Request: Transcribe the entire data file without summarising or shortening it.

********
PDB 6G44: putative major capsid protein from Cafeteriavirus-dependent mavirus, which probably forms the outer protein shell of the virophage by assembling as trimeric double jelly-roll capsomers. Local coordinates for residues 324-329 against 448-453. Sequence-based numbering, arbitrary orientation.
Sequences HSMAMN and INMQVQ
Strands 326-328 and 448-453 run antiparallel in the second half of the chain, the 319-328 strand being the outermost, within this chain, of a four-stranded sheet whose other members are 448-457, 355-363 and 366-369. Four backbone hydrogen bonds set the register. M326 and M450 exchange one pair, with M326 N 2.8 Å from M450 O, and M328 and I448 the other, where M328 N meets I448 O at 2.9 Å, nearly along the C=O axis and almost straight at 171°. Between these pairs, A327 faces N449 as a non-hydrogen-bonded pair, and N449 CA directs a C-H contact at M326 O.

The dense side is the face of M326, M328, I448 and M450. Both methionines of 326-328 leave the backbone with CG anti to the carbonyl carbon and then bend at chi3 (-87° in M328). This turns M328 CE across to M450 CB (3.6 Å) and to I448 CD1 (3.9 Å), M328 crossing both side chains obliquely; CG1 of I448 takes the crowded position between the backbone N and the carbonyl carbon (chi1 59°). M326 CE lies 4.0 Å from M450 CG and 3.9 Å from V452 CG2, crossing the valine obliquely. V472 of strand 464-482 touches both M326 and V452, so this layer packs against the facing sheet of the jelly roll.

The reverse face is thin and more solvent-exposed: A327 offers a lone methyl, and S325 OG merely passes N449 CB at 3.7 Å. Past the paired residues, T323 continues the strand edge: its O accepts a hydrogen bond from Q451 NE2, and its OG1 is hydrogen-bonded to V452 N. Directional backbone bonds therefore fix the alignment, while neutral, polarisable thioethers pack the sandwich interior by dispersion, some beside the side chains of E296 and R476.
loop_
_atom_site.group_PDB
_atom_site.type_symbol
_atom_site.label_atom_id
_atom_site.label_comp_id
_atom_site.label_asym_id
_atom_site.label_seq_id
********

PDB 6G44: putative major capsid protein from Cafeteriavirus-dependent mavirus, which probably forms the outer protein shell of the virophage by assembling as trimeric double jelly-roll capsomers. Local coordinates for residues 324-329 against 448-453. Sequence-based numbering, arbitrary orientation.
Sequences HSMAMN and INMQVQ
Strands 326-328 and 448-453 run antiparallel in the second half of the chain, the 319-328 strand being the outermost, within this chain, of a four-stranded sheet whose other members are 448-457, 355-363 and 366-369. Four backbone hydrogen bonds set the register. M326 and M450 exchange one pair, with M326 N 2.8 Å from M450 O, and M328 and I448 the other, where M328 N meets I448 O at 2.9 Å, nearly along the C=O axis and almost straight at 171°. Between these pairs, A327 faces N449 as a non-hydrogen-bonded pair, and N449 CA directs a C-H contact at M326 O.

The dense side is the face of M326, M328, I448 and M450. Both methionines of 326-328 leave the backbone with CG anti to the carbonyl carbon and then bend at chi3 (-87° in M328). This turns M328 CE across to M450 CB (3.6 Å) and to I448 CD1 (3.9 Å), M328 crossing both side chains obliquely; CG1 of I448 takes the crowded position between the backbone N and the carbonyl carbon (chi1 59°). M326 CE lies 4.0 Å from M450 CG and 3.9 Å from V452 CG2, crossing the valine obliquely. V472 of strand 464-482 touches both M326 and V452, so this layer packs against the facing sheet of the jelly roll.

The reverse face is thin and more solvent-exposed: A327 offers a lone methyl, and S325 OG merely passes N449 CB at 3.7 Å. Past the paired residues, T323 continues the strand edge: its O accepts a hydrogen bond from Q451 NE2, and its OG1 is hydrogen-bonded to V452 N. Directional backbone bonds therefore fix the alignment, while neutral, polarisable thioethers pack the sandwich interior by dispersion, some beside the side chains of E296 and R476.
loop_
_atom_site.group_PDB
_atom_site.type_symbol
_atom_site.label_atom_id
_atom_site.label_comp_id
_atom_site.label_asym_id
_atom_site.label_seq_id